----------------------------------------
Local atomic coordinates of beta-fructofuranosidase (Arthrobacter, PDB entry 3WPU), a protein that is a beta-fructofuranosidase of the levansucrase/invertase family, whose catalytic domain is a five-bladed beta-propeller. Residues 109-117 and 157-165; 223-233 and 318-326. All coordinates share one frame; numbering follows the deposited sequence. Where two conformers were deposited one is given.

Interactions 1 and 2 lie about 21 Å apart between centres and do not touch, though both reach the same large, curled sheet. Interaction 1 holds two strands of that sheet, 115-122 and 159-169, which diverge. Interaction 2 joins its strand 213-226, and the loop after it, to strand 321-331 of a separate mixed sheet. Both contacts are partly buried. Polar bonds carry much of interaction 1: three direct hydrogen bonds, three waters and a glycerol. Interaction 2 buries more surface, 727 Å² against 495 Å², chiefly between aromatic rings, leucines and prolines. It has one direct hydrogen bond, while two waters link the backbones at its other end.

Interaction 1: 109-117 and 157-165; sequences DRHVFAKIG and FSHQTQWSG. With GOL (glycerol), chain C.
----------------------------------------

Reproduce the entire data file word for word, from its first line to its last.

Local atomic coordinates of beta-fructofuranosidase (Arthrobacter, PDB entry 3WPU), a protein that is a beta-fructofuranosidase of the levansucrase/invertase family, whose catalytic domain is a five-bladed beta-propeller. Residues 109-117 and 157-165; 223-233 and 318-326. All coordinates share one frame; numbering follows the deposited sequence. Where two conformers were deposited one is given.

Interactions 1 and 2 lie about 21 Å apart between centres and do not touch, though both reach the same large, curled sheet. Interaction 1 holds two strands of that sheet, 115-122 and 159-169, which diverge. Interaction 2 joins its strand 213-226, and the loop after it, to strand 321-331 of a separate mixed sheet. Both contacts are partly buried. Polar bonds carry much of interaction 1: three direct hydrogen bonds, three waters and a glycerol. Interaction 2 buries more surface, 727 Å² against 495 Å², chiefly between aromatic rings, leucines and prolines. It has one direct hydrogen bond, while two waters link the backbones at its other end.

Interaction 1: 109-117 and 157-165; sequences DRHVFAKIG and FSHQTQWSG. With GOL (glycerol), chain C.